|SCIENTIFIC DISCIPLINARY SECTOR||ING-IND/31|
Electric Circuit Analysis (Resistive-only DC, Transient, Steady State AC and Three-phase analyses).
Contents will also take into consideration STCW Section A-III/6 Mandatory minimum requirements for certification of electro-technical officers.
The course gives the essential elements for understanding of analysis and exploitation of the electromagnetic phenomena. In the first part of the course the instruments for static and quasi-static analysis by circuit methods are introduced. In the second part of the course the principal application aspects of exploitation of power electromagnetic phenomena are introduced: electrical motors, power electronics and power electrical systems.
The aim of this teaching-unit is to provide the Students the basic knowledge necessary to study and solve simple Circuital Models, with particular attention to power aspects.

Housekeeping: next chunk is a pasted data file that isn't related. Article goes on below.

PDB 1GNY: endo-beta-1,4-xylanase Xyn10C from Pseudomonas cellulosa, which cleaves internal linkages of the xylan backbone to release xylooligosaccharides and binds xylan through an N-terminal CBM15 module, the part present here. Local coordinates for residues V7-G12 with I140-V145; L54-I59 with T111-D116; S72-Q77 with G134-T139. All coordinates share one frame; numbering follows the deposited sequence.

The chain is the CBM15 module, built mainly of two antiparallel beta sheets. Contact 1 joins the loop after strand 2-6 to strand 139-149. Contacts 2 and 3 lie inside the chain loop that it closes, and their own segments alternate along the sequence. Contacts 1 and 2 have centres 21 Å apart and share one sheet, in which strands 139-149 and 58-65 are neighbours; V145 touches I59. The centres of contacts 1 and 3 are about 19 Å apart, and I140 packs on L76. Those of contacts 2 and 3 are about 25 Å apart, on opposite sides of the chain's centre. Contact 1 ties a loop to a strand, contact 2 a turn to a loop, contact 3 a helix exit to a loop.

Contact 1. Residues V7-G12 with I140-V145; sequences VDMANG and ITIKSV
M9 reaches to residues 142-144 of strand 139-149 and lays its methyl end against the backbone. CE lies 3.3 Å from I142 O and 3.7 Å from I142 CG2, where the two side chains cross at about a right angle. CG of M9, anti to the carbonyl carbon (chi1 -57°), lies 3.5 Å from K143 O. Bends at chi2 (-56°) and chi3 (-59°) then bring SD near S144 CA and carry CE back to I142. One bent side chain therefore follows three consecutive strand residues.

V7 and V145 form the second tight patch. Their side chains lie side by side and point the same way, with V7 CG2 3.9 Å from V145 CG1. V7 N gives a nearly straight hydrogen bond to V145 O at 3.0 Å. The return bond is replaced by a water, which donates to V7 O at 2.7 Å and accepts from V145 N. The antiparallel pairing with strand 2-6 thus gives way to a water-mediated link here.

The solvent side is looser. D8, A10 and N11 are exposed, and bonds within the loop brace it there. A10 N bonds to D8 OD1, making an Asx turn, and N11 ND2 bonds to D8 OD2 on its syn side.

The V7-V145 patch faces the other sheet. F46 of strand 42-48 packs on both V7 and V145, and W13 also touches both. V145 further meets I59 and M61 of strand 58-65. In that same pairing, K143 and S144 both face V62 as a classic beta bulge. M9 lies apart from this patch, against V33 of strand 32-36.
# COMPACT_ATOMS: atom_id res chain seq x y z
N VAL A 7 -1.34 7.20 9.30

The basic methods for Linear, Time Independent and Lumped Parameter Circuit Analysis will be adressed, and the techniques for their application to the problems will be proposed. The analysis will be made within time-domain (Resistive-Only DC, Transient Analysis), and within frequency domain (Steady State AC).
At the end of the teaching-unit, Student shall have correctly understood the basic concepts of Electric Circuit Analysis, shall be able to correctly classify the different types of Circuit problems, and to correctly formulate the solution, arriving, when and where possible, to determine their analytical solution.